Next-day gas prices rose in Monday trading as strong pricing in the Midwest, Midcontinent, Appalachia, and Northeast outdistanced softer pricing in Texas, Louisiana, the Rockies, and California. The NGI National Spot Gas Average gained 3 cents to $2.94.
At first glance temperature forecasts seem benign, but the severity of the forecast system was enough to prompt buyers to lay in additional supplies. Futures slumped as traders anticipated no better than rangebound conditions and suggested a price "dump" might be necessary to set the stage for further advances. At the close, June had skidded 6.1 cents to $3.215 and July had fallen 6.0 cents to $3.293. June crude oil fell 49 cents to $48.84/bbl.
"Rangebound," said Alan Harry, of Harry's RE Trust in New York, when describing the market. "In the medium to long term we are very bullish natural gas, but short term I think we need another washout to the $3.05 to $3.10 level.
"There are a lot of people betting on long term bullish, but they got in too early. One thing that a number of people are counting on is that in these off-cycle periods we will have a rally up. Often in March, April, and May natural gas will have a rally up and then sell off in the summer months.
"I'm a buyer of dips. Just not today's," he said.
In the physical market, prices firmed as temperatures at major market centers were forecast to take a healthy dive. AccuWeather.com forecast that Chicago's Monday high of 57 degrees would drop to 52 by Tuesday and climb back to 55 by Wednesday, 10 degrees below normal. Philadelphia's 85 high of Monday was expected to fall to 73 by Tuesday and 65 by Wednesday, 5 degrees below normal. New York City's 74 max Monday was forecast to fall to 72 Tuesday and 63 on Wednesday, 4 degrees below normal.
Gas at the Algonquin Citygate rose 20 cents to $2.97 and deliveries to Iroquois, Waddington fell 3 cents to $3.21. Gas on Tennessee Zone 6 200 L came in 6 cents higher at $2.94.
Gas on Dominion South rose 7 cents to $2.70 and gas at Chicago Citygate gained 7 cents to $2.99. At the Henry Hub next-day gas was quoted at $3.17, flat, and packages on Panhandle Eastern changed hands 3 cents higher at $2.75. Gas at Opal shed 2 cents to $2.75 and gas priced at the PG&E Citygate slid 3 cents to $3.33.
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Near term weather is a challenge in the East. "A cold front that helped spawn killer tornadoes and flooding rain during the weekend is coming into the East with slightly less severity," said Elliot Abrams, AccuWeather.com meteorologist.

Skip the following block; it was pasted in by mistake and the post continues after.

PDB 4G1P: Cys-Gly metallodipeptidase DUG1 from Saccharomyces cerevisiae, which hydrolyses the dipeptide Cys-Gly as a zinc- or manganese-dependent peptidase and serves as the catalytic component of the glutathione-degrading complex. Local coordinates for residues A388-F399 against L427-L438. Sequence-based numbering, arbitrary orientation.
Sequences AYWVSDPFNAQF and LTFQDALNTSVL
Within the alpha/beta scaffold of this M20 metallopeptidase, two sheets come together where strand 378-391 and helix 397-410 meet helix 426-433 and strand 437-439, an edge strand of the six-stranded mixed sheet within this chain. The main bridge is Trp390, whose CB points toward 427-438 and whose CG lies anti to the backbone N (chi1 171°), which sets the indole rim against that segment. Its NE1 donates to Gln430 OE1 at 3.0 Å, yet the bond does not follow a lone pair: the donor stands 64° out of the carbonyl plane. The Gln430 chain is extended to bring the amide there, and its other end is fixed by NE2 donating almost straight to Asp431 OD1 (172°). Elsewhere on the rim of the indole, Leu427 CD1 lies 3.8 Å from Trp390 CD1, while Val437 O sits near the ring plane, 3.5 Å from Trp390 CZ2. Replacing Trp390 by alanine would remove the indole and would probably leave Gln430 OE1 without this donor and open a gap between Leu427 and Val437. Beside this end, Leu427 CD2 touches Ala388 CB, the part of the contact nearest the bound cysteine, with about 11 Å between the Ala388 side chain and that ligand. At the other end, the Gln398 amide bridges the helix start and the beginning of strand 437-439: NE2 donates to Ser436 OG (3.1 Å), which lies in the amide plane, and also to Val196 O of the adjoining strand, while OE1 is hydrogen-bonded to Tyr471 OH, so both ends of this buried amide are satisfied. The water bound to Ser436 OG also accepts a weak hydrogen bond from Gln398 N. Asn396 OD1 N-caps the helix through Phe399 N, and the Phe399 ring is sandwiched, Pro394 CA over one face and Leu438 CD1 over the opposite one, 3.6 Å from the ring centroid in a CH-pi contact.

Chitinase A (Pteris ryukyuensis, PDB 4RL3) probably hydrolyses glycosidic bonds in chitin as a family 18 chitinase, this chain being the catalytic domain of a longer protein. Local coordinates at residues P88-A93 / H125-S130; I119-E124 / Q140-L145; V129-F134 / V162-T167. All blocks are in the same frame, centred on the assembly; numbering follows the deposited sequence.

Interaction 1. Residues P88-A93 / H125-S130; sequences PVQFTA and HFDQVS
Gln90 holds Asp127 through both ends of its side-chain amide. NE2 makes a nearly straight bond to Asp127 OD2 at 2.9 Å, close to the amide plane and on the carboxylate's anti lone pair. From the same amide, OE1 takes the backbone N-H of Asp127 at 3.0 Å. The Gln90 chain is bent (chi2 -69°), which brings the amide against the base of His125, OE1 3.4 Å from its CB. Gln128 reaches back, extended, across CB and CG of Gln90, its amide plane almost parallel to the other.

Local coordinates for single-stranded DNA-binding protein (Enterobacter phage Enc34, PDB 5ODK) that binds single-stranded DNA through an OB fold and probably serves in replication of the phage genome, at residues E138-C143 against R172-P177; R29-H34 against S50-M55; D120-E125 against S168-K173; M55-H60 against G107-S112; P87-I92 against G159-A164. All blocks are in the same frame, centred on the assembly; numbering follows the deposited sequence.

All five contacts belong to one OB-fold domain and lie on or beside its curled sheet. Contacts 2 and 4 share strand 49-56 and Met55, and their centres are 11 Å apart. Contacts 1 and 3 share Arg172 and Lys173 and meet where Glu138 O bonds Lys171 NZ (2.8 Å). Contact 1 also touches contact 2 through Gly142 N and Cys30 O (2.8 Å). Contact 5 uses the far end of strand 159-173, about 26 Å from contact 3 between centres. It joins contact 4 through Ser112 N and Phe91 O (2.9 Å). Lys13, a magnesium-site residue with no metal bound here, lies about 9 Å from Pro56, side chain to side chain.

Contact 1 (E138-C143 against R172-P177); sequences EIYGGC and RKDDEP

"By Wednesday evening, the storm from today will move to the northeast of Maine; it is sending cool, dry air across New England. Meanwhile, we see a new storm developing in the lower Mississippi Valley and causing heavy showers and thunderstorms. By Friday evening, the storm will evolve into a major system affecting all of the Northeast. It will then slowly move into eastern Canada. A northwesterly flow of very cool air will take over in the wake of the storm, and we still see that cool flow in the map for two evenings later."
Futures opened 3 cents higher Monday morning at $3.31 as traders digested significantly cooler temperatures predicted for Northeast and Midwest energy markets.
In its morning six- to 10-day outlook MDA Weather Services said, "The forecast sees modest change in the cooler direction across the Eastern Half when compared to both Friday and Sunday's reports. This comes as a result of a stronger ridge over the northern Atlantic, a feature which blocks the progression of a trough out of the East. As a result, below-normal temperatures are favored from the Great Lakes points east, including a few days with much below normal readings within this region.
"Belows are also seen in the Southwest from mid to late period, while aboves are limited in the period composite to the Rockies. Confidence remains at just moderate levels."
Risk managers see the next market driver as the arrival of cooling season demand, but nonetheless see the market overextended at current levels.
"The gas market continues to trade in a choppy two-sided range as market participants bide their time awaiting the cooling season demand," said Mike DeVooght, president of DEVO Capital Management. "The weekly gas storage numbers came in slightly higher than anticipated.
"On a trading basis, we still continue to look for the market to run out of steam at current levels. We think there is a good chance that we could test the lows of late February [$2.52] in the next few months. We will hold current short positions for producers and will look at rallies to the $3.40-3.50 range for the balance of the year as a selling opportunity."
Market technicians see little change in the rangebound nature of trading. "No change," said Brian LaRose, a market analyst with United ICAP. "To confirm the seasonal uptrend is intact and another round of higher highs is on tap, bulls must push natgas through both $3.347-3.358 and $3.422-3.432. Succeed and we can begin targeting higher prices. On the other hand, if the bears can prevent natgas from making new highs, we will need to entertain a season top. For now we are forced to wait for more info."